Facebook recently passed MySpace as the most-visited social networking site worldwide. But most of its growth is international, and it’s still significantly smaller than MySpace in the U.S., where ad rates are higher than, say, Brazil. So what’s it really worth?
According to a useful analysis by TechCrunch’s Michael Arrington, News Corp.’s (NWS) no. 2 MySpace is still the most valuable social network. Facebook, he figures, is worth just 75% of MySpace, despite more unique visitors. And LinkedIn is only worth 6% of what MySpace is worth.
How’d he get there? By dissecting each site’s traffic by country, and assigning each unique visitor a value based on their country’s average online ad spend per Internet user.
He also applies three recent deals — Bebo’s sale to AOL (TWX) for $850 million, Facebook’s funding at a $15 billion valuation, and LinkedIn’s funding at a $1 billion valuation — to put real-world dollar ranges on each site. He concludes that MySpace could be worth as much as $20 billion; that Facebook could be worth as little as $2.5 billion, etc.
This is a smart piece of analysis, but it’s just a starting point. Why?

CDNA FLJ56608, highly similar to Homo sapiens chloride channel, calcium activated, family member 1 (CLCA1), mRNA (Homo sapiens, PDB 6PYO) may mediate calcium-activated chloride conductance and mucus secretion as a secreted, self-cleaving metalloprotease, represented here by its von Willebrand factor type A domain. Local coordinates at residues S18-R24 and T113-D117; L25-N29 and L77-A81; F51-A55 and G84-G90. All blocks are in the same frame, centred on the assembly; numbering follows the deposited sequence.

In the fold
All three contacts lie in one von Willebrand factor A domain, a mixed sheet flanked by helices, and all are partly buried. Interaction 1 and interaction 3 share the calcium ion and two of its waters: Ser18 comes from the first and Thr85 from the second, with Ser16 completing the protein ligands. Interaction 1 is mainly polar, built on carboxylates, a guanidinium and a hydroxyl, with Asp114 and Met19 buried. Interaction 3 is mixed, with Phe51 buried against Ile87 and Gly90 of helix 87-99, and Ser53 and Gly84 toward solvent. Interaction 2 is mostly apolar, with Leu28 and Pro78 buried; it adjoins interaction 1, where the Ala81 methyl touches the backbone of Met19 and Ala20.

- The data he uses to establish the average Internet ad spend per person factors in all Internet advertising — not just the social networking sector, which is relatively cheap ad inventory. We assume that’s the best data he could get for all of the countries he analysed. (We don’t know if it varies enough by country to make much of a directional difference, anyway.)
- The two most lucrative valuation comps — LinkedIn and Facebook — should both come with big asterisks. The first one, which Mike acknowledges, is that LinkedIn’s employed professionals should be worth much more per eyeball than any other social network user base. The second one, which he doesn’t really spell out, is that no one really believes Facebook’s $15 billion valuation, and that it’s really the product of Microsoft’s (MSFT) desperation to beat out Google (GOOG) for an investment bake-off.
Will those details skew a real, real-world valuation of each company? Yes. Does it matter? Not really. In the absence of better metrics, Arrington’s analysis is a useful start.
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